Half of the world's population today lives in cities. By 2015, almost 26 cities of the world are expected to have a population of 10 million or more. At least 6,000 tonnes of food must be imported every day to feed a city of this size. Low income urban dwellers spend between 40% and 60% of their income on food each year.
Almost 250 million hungry people in the world live in cities. Is urban agriculture the answer to such harsh reality? Urban agriculture is the practice of cultivating, processing and distributing food in or around a village, town or city. Urban agriculture can also involve animal husbandry, aquaculture, agro-forestry and horticulture.
Agriculture and urbanisation are considered to be incompatible activities, competing for access and use of limited land. In urban areas, there is space available for public and private vacant plots and areas such as steep slopes, flood plains, low-lying areas and water courses, which are not suitable for built-up use. Even medians, public parks and maidans,derelict private properties as well as every rooftop, terrace and balcony is the potential resource for urban agriculture.
From 15th century Machu Pichhu in Peru, which suggests farming within city limits to modern masters like Le Corbusier, who converted roof-tops as reproducible, cultivable resources, the saga of contributing to edible landscape has continued to persist.
There has been a very evident and encouraging increase in proportion, interest and intensity of home gardens among middle and high income groups in urban centres but these essentially reflect aesthetic and recreational considerations rather than food or income security concerns.
Edible landscapes refer to visual, physical and social impact of producing food in urban land. Almost 800 million people worldwide are involved in urban agriculture, feeding city residents. There is mounting scientific evidence of benefits of urban growing. The UN has estimated that upto a quarter of world's population will be engaged in some form of urban agriculture by next year.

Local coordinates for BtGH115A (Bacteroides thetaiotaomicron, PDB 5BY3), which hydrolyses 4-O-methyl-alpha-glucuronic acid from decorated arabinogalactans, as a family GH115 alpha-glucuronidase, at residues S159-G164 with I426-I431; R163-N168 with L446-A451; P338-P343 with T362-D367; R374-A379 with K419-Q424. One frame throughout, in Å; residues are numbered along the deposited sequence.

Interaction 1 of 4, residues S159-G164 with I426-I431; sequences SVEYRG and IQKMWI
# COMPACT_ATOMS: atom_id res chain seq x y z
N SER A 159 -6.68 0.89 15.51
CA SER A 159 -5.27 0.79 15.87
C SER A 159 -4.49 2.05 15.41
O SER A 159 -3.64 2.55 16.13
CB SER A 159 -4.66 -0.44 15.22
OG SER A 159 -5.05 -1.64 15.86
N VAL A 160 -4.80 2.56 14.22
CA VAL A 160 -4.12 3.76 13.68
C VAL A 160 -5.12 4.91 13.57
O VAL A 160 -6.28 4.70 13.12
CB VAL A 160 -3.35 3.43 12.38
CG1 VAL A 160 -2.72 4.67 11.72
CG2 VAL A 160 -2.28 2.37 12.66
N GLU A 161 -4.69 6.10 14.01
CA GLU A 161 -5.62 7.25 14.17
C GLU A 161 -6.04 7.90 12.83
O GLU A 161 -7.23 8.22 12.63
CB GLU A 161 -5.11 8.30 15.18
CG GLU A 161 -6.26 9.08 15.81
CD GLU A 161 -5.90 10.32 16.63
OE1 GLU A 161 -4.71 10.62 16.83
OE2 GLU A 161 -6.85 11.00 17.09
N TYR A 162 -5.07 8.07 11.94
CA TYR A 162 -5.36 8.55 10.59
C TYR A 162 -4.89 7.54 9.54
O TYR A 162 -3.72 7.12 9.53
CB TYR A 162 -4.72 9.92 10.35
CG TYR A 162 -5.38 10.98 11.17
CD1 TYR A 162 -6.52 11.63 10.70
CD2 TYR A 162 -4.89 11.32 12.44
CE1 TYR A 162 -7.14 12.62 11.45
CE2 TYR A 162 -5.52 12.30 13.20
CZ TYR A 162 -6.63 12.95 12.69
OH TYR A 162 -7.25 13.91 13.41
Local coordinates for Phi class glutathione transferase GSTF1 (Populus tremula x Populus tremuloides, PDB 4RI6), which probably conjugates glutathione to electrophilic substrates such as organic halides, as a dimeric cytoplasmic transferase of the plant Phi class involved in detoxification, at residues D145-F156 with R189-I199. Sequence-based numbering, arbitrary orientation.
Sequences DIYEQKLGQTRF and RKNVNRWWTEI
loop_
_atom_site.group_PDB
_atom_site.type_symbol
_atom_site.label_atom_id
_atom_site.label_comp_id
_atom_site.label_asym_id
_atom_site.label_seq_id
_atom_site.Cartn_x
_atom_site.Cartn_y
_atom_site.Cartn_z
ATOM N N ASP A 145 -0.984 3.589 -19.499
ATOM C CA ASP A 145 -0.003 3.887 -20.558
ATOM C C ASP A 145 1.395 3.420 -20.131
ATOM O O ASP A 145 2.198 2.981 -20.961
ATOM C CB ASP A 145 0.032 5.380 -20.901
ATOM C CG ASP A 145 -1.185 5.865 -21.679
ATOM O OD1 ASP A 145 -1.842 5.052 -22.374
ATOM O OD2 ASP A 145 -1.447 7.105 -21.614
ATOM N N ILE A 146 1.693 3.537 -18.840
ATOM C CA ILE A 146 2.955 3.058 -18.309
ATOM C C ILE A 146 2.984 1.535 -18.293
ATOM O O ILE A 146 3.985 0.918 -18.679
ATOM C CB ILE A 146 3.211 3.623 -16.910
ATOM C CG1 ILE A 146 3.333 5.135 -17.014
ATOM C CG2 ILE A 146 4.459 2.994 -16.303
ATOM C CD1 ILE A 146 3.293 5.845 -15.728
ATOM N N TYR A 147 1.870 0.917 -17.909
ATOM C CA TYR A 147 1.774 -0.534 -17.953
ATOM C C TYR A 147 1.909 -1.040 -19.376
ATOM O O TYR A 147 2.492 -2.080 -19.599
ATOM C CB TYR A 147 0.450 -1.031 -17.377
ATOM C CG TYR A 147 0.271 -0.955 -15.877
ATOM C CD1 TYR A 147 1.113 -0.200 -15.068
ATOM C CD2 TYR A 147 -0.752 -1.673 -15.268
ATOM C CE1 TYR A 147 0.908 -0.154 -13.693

Hanoi and Vietnam get at least 80% of fresh vegetables, 50% of pork, poultry and freshwater fish and 40% of eggs from urban farming.
Portuguese painter, Philip Baldeau's painting of date trees growing in deserts in an artistic rendition of true Amdavadi ethos of extracting economic, aesthetic as well as functional benefits from whatever little in available. Le Corbusier aptly demonstrated this culture in the four buildings he constructed in Ahmedabad 50 years ago. The structures have roof-tops that can transform into reproductive resources.
The terrace of the Sanskar Kendra building is a large labyrinth of water troughs to cultivate hydroponics; a result of Corbusier's passionate idea to grow tomatoes in roof-top water.
Not only does Mill Owners Association building have water troughs and patch gardens on its terrace, it also has green cultivation facades on peripheral edges of each floor. Manorama Sarabhai's house is an epitome of urban cultivation with not only gardens but green patches as well on the terrace, first floor and the second floor. The family continues to enjoy harvest of edible landscape idea implanted in 1954.
When any building is built, it takes away a patch of land from the earth. Can we not substitute the same by constructing elevated gardens on rooftops? Can the riverfront not be a fruit orchard for green rather than grey consumption? Even if right of who reaps the yield are not defined, the bottom line is anyone or someone will get it. If we continue to plant bougainvillea, we will continue to get thorns.